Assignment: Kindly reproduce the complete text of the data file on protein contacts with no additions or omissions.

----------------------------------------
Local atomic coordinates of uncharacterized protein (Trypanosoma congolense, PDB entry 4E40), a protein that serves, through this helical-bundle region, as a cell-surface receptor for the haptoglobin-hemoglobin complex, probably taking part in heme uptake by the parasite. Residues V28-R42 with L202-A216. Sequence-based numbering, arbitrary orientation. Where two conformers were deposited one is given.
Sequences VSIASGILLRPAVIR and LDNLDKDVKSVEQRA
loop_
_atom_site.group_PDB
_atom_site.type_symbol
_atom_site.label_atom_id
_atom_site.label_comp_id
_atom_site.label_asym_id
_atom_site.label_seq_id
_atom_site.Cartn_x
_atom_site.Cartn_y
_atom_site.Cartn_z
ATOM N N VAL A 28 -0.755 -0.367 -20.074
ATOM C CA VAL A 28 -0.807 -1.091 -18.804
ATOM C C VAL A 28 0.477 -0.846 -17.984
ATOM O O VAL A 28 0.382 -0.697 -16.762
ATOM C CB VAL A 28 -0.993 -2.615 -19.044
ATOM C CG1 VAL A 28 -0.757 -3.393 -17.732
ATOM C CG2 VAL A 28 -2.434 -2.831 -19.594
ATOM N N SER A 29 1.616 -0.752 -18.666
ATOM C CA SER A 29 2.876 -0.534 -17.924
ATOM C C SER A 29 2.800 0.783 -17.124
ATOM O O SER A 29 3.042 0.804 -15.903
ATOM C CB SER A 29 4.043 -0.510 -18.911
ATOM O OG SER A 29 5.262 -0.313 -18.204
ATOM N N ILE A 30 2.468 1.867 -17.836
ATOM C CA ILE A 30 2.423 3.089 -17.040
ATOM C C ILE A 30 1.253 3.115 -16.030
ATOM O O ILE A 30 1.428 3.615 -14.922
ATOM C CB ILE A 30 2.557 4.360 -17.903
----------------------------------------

Local atomic coordinates of uncharacterized protein (Trypanosoma congolense, PDB entry 4E40), a protein that serves, through this helical-bundle region, as a cell-surface receptor for the haptoglobin-hemoglobin complex, probably taking part in heme uptake by the parasite. Residues V28-R42 with L202-A216. Sequence-based numbering, arbitrary orientation. Where two conformers were deposited one is given.
Sequences VSIASGILLRPAVIR and LDNLDKDVKSVEQRA
loop_
_atom_site.group_PDB
_atom_site.type_symbol
_atom_site.label_atom_id
_atom_site.label_comp_id
_atom_site.label_asym_id
_atom_site.label_seq_id
_atom_site.Cartn_x
_atom_site.Cartn_y
_atom_site.Cartn_z
ATOM N N VAL A 28 -0.755 -0.367 -20.074
ATOM C CA VAL A 28 -0.807 -1.091 -18.804
ATOM C C VAL A 28 0.477 -0.846 -17.984
ATOM O O VAL A 28 0.382 -0.697 -16.762
ATOM C CB VAL A 28 -0.993 -2.615 -19.044
ATOM C CG1 VAL A 28 -0.757 -3.393 -17.732
ATOM C CG2 VAL A 28 -2.434 -2.831 -19.594
ATOM N N SER A 29 1.616 -0.752 -18.666
ATOM C CA SER A 29 2.876 -0.534 -17.924
ATOM C C SER A 29 2.800 0.783 -17.124
ATOM O O SER A 29 3.042 0.804 -15.903
ATOM C CB SER A 29 4.043 -0.510 -18.911
ATOM O OG SER A 29 5.262 -0.313 -18.204
ATOM N N ILE A 30 2.468 1.867 -17.836
ATOM C CA ILE A 30 2.423 3.089 -17.040
ATOM C C ILE A 30 1.253 3.115 -16.030
ATOM O O ILE A 30 1.428 3.615 -14.922
ATOM C CB ILE A 30 2.557 4.360 -17.903